By plastering the wall with Italian-Americans in a restaurant supported entirely by black customers, Sal contributes to this problem of white-washing representation. This conflict functions as a microcosm of America at large. America profited for centuries — and continues to profit — off of black people’s labor, and the least it can do is honor some of its most prominent black figures. Likewise, after 25 years of profiting from black customers, Sal really ought to put some “brothas on the wall.”
The true impact of “Fight the Power,” however, lies in the character of Radio Raheem, a tall and quiet black man who prowls the block while blasting the song from his signature boombox.
When creating Raheem, Spike Lee envisioned a symbol of the “misunderstood black youth.” He did not want to portray Raheem as perfect, so he created a tall, menacing character that would, in Lee’s own words, make “white people cross the street when they see him coming.”
For much of the film, Raheem is a relatively dislikeable character. He antagonizes other residents by blasting his music from the onset. At one point, he walks by a group of Puerto Ricans who are dancing to their own music, and he purposefully overpowers their music with his better-equipped boombox. Numerous characters throughout the film express their displeasure at the noise when Radio Raheem walks by.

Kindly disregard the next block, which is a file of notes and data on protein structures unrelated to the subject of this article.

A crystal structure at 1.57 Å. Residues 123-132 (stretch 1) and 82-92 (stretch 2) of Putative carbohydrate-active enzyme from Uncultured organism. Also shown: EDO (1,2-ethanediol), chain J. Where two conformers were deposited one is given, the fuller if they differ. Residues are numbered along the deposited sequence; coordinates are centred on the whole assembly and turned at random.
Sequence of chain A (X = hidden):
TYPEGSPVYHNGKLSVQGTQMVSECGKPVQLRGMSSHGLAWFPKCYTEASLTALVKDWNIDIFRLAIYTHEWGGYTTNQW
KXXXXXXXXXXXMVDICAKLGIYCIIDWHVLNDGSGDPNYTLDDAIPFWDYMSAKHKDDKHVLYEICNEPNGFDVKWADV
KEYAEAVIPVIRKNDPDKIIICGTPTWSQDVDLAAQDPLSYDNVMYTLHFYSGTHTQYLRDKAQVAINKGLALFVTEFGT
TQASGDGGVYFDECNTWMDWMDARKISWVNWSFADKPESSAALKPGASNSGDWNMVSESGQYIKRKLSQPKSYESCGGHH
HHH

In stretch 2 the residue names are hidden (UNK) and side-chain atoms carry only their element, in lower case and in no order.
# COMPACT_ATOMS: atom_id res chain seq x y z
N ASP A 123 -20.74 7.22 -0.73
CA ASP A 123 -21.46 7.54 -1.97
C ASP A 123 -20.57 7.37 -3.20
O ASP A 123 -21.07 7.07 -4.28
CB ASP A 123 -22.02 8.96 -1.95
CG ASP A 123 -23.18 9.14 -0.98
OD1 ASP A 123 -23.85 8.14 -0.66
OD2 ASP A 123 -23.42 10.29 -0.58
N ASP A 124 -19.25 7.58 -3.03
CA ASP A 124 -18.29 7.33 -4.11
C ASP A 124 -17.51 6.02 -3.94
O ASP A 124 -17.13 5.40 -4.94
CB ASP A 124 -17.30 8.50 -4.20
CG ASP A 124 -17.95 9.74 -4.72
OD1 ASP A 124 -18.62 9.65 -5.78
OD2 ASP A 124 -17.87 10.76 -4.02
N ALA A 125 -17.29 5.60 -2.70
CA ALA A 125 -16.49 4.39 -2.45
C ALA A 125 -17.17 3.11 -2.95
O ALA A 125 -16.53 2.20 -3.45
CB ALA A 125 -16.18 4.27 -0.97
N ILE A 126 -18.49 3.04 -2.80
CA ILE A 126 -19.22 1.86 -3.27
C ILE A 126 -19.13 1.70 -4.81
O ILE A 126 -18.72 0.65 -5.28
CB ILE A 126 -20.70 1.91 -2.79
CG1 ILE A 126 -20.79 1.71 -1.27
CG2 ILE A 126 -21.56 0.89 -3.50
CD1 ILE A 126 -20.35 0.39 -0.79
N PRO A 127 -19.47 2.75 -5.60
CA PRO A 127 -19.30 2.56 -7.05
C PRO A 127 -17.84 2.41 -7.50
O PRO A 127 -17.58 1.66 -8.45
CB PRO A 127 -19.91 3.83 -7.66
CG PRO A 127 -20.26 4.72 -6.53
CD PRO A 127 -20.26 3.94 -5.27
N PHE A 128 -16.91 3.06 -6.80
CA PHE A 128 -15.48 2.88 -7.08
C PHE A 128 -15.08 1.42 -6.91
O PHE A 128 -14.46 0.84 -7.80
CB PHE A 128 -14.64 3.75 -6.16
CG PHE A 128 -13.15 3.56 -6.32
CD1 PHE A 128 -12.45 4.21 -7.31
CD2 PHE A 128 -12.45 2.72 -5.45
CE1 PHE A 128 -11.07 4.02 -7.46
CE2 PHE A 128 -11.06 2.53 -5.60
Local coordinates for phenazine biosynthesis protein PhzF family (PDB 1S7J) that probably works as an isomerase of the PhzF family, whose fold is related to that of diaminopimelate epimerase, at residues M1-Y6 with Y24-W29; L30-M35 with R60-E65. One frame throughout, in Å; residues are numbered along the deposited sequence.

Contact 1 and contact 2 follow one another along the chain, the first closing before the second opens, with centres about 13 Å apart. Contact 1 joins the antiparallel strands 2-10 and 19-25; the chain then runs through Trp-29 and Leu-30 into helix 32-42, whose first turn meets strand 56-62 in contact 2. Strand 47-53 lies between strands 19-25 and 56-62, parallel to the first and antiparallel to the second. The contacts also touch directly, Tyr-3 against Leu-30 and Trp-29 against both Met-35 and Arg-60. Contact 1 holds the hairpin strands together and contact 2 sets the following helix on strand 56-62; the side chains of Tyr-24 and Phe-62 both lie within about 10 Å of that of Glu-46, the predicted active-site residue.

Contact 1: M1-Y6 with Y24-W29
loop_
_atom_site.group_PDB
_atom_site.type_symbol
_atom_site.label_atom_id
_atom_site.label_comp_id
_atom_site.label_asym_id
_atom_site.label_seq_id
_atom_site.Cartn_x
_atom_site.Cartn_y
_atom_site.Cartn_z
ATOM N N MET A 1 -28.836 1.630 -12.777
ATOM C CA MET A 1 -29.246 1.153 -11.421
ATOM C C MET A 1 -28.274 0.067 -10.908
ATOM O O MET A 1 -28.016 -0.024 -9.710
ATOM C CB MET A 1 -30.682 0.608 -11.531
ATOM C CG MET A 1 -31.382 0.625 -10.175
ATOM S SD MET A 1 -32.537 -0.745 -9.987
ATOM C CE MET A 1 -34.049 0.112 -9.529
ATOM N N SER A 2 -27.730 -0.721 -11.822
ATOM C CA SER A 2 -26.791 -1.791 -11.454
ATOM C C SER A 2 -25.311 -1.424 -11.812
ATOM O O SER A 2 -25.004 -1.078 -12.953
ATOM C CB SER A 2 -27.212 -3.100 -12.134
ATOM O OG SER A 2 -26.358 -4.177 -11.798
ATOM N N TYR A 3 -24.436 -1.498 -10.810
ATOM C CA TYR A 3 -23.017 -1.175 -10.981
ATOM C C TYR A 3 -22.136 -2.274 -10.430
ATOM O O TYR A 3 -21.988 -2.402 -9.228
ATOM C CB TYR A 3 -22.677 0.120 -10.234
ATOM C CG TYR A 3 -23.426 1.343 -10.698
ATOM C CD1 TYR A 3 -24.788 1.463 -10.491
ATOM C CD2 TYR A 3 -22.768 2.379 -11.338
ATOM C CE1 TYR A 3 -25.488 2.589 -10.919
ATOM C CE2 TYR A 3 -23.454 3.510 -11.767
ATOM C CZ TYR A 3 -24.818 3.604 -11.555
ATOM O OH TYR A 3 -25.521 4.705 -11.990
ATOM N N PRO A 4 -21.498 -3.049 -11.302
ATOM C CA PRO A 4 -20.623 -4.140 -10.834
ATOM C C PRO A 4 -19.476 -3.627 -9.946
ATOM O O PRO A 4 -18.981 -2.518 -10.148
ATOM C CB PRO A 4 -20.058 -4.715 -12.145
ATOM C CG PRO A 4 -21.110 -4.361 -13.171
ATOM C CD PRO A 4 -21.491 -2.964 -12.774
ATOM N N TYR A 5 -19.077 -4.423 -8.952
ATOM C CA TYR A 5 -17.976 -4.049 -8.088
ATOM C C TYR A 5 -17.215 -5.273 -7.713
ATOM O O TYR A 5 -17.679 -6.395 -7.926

The first time he walks into Sal’s, Raheem keeps his boombox on blast and disrupts both the workers and the customers. Naturally, it is Sal’s right to refuse service to Raheem until he turns off the music, and it is only after much angry yelling that Raheem finally acquiesces. Throughout this scene, Lee enhances Raheem’s menacing demeanor by capturing the character’s face with a wide-angle lens, angled up. Although all he asks for is “two slices,” the viewer cannot help but feel threatened. As he barks at Sal to “put some extra cheese on that mo’ fucker,” he comes off rude and intimidating.
Raheem’s rudeness verges on racism when he goes to the Korean convenience store to buy batteries. Besides calling the Korean couple “mo’ fuckers,” he openly mocks their accented English and berates them for misunderstanding his request for “D batteries.”
As Lee himself said, he did not want to portray Raheem as “an angel.”